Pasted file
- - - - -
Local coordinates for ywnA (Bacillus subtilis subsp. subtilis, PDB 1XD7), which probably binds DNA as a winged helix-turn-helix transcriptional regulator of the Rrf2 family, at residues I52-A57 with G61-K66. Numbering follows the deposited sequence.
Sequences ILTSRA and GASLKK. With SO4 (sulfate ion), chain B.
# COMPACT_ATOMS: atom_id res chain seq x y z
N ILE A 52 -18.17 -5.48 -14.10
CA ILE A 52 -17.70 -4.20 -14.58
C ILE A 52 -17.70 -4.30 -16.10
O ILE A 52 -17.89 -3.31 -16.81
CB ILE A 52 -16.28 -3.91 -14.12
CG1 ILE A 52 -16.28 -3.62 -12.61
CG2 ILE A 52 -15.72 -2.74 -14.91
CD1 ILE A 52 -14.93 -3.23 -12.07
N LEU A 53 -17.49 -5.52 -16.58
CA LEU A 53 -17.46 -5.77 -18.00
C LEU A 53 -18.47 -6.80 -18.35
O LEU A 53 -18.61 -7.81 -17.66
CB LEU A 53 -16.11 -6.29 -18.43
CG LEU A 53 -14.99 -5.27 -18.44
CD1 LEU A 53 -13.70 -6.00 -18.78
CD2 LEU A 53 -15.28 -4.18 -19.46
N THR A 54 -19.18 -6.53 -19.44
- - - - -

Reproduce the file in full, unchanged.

Local coordinates for ywnA (Bacillus subtilis subsp. subtilis, PDB 1XD7), which probably binds DNA as a winged helix-turn-helix transcriptional regulator of the Rrf2 family, at residues I52-A57 with G61-K66. Numbering follows the deposited sequence.
Sequences ILTSRA and GASLKK. With SO4 (sulfate ion), chain B.
# COMPACT_ATOMS: atom_id res chain seq x y z
N ILE A 52 -18.17 -5.48 -14.10
CA ILE A 52 -17.70 -4.20 -14.58
C ILE A 52 -17.70 -4.30 -16.10
O ILE A 52 -17.89 -3.31 -16.81
CB ILE A 52 -16.28 -3.91 -14.12
CG1 ILE A 52 -16.28 -3.62 -12.61
CG2 ILE A 52 -15.72 -2.74 -14.91
CD1 ILE A 52 -14.93 -3.23 -12.07
N LEU A 53 -17.49 -5.52 -16.58
CA LEU A 53 -17.46 -5.77 -18.00
C LEU A 53 -18.47 -6.80 -18.35
O LEU A 53 -18.61 -7.81 -17.66
CB LEU A 53 -16.11 -6.29 -18.43
CG LEU A 53 -14.99 -5.27 -18.44
CD1 LEU A 53 -13.70 -6.00 -18.78
CD2 LEU A 53 -15.28 -4.18 -19.46
N THR A 54 -19.18 -6.53 -19.44